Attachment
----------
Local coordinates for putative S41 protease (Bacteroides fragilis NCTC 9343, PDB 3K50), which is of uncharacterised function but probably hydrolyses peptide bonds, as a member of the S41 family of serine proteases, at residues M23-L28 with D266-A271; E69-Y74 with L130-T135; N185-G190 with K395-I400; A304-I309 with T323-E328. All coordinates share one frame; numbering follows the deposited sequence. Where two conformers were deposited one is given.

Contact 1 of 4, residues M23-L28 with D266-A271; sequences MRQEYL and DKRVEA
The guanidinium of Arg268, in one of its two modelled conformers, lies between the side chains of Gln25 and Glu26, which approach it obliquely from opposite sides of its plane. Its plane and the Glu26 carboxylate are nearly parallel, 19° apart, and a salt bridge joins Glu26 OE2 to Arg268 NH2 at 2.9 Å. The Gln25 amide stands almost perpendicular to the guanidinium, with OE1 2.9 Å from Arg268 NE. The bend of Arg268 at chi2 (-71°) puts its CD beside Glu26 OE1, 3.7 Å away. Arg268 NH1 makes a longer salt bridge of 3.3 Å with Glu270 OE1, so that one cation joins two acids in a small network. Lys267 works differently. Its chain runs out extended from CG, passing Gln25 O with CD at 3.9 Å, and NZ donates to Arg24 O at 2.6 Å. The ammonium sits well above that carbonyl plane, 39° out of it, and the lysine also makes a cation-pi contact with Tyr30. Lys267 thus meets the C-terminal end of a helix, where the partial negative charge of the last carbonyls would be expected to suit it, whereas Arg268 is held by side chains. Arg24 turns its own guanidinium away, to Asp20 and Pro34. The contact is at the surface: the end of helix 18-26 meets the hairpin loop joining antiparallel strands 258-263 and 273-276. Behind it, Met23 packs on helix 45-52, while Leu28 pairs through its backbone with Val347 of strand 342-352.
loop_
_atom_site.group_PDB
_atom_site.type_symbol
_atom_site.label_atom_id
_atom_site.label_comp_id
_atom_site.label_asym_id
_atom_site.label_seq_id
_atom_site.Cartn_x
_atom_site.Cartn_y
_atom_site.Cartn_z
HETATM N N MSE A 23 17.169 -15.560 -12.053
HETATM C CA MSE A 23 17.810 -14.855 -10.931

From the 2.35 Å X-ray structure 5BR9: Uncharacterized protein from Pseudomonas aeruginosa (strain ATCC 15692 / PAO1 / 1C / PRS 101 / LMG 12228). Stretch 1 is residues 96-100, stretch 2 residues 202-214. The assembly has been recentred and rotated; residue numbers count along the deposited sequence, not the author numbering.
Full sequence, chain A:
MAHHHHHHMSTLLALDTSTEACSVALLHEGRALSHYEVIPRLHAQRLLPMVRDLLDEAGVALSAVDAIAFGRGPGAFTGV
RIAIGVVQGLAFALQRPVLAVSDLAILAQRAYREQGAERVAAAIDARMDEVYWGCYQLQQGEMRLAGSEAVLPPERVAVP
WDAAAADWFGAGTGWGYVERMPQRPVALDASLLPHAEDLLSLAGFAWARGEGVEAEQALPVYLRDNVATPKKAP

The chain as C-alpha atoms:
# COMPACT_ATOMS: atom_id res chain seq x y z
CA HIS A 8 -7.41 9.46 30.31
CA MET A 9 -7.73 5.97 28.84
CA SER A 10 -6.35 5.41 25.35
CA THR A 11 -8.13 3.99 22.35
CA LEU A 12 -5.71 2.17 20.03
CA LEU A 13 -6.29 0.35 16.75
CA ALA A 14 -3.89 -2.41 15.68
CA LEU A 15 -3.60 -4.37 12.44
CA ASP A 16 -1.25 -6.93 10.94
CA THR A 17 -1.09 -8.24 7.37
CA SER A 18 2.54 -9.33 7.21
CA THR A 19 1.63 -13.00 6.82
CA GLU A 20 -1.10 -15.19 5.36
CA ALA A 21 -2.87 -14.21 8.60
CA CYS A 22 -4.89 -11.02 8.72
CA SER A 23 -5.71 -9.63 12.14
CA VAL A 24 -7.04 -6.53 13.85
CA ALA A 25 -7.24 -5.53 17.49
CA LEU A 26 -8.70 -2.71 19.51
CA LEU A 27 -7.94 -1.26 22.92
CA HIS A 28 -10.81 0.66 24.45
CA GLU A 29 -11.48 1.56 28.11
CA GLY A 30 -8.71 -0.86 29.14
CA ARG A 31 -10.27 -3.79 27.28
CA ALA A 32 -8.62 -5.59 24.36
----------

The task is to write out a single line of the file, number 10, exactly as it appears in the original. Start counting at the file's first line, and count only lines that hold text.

_atom_site.label_seq_id